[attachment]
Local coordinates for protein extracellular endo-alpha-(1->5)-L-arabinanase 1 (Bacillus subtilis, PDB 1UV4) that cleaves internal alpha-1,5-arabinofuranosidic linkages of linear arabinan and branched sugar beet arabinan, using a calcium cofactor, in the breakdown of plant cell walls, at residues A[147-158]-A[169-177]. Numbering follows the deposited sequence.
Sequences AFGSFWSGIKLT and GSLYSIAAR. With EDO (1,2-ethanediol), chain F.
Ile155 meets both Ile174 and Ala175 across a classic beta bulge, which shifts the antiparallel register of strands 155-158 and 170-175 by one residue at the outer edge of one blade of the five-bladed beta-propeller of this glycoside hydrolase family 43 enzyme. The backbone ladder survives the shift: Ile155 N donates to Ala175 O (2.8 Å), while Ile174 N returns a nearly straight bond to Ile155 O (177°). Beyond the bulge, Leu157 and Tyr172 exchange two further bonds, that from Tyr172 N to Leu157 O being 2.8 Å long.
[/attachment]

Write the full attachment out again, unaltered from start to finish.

Local coordinates for protein extracellular endo-alpha-(1->5)-L-arabinanase 1 (Bacillus subtilis, PDB 1UV4) that cleaves internal alpha-1,5-arabinofuranosidic linkages of linear arabinan and branched sugar beet arabinan, using a calcium cofactor, in the breakdown of plant cell walls, at residues A[147-158]-A[169-177]. Numbering follows the deposited sequence.
Sequences AFGSFWSGIKLT and GSLYSIAAR. With EDO (1,2-ethanediol), chain F.
Ile155 meets both Ile174 and Ala175 across a classic beta bulge, which shifts the antiparallel register of strands 155-158 and 170-175 by one residue at the outer edge of one blade of the five-bladed beta-propeller of this glycoside hydrolase family 43 enzyme. The backbone ladder survives the shift: Ile155 N donates to Ala175 O (2.8 Å), while Ile174 N returns a nearly straight bond to Ile155 O (177°). Beyond the bulge, Leu157 and Tyr172 exchange two further bonds, that from Tyr172 N to Leu157 O being 2.8 Å long.